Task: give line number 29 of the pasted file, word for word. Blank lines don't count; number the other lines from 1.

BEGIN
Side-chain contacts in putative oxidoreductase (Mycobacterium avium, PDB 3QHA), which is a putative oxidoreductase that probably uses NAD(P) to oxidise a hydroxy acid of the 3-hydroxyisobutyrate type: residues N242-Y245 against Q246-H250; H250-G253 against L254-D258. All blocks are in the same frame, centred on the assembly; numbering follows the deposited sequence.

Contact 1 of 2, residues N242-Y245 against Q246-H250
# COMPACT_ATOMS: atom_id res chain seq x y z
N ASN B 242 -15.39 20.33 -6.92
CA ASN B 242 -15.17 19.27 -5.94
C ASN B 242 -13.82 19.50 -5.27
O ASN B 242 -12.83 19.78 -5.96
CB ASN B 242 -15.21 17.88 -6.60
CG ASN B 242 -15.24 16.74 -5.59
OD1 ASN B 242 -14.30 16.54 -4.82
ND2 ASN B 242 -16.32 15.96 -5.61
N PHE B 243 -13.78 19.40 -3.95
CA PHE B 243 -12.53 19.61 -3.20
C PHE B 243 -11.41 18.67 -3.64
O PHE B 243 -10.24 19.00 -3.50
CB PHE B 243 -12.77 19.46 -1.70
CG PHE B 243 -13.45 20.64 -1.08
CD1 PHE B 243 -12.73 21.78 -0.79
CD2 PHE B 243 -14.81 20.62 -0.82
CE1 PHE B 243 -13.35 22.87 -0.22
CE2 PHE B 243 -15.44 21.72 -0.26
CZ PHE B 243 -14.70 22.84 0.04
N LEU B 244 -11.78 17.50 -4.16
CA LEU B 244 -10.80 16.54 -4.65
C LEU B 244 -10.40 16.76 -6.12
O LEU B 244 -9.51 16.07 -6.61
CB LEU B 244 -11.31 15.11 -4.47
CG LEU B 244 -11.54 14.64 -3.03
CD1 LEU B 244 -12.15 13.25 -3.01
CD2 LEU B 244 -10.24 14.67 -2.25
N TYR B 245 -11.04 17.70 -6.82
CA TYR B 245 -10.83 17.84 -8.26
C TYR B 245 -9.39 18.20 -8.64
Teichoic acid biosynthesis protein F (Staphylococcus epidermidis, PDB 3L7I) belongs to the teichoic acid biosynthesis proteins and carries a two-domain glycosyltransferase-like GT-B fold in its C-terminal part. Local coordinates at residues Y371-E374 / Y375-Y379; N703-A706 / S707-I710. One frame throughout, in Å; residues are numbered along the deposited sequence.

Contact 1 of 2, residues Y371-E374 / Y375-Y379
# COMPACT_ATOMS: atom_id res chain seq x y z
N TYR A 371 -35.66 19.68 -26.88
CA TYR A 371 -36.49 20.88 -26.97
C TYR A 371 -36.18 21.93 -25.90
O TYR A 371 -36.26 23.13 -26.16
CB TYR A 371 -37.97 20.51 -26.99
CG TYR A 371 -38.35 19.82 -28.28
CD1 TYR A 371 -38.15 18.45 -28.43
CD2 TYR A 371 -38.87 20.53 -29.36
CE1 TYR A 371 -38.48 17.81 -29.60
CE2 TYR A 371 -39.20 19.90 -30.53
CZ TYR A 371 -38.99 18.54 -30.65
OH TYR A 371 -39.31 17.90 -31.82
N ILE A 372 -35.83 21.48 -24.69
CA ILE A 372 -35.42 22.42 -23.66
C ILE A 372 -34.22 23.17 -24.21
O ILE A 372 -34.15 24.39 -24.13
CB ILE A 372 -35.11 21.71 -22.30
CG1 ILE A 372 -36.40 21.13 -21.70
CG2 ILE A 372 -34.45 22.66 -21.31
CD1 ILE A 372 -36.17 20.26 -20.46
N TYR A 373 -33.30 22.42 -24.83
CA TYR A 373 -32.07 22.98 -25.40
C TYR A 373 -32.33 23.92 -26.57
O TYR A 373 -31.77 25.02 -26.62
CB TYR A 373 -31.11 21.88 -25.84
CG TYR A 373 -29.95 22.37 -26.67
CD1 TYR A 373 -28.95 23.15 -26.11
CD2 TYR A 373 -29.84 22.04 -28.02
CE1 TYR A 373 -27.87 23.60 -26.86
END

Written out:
CD1 LEU B 244 -12.15 13.25 -3.01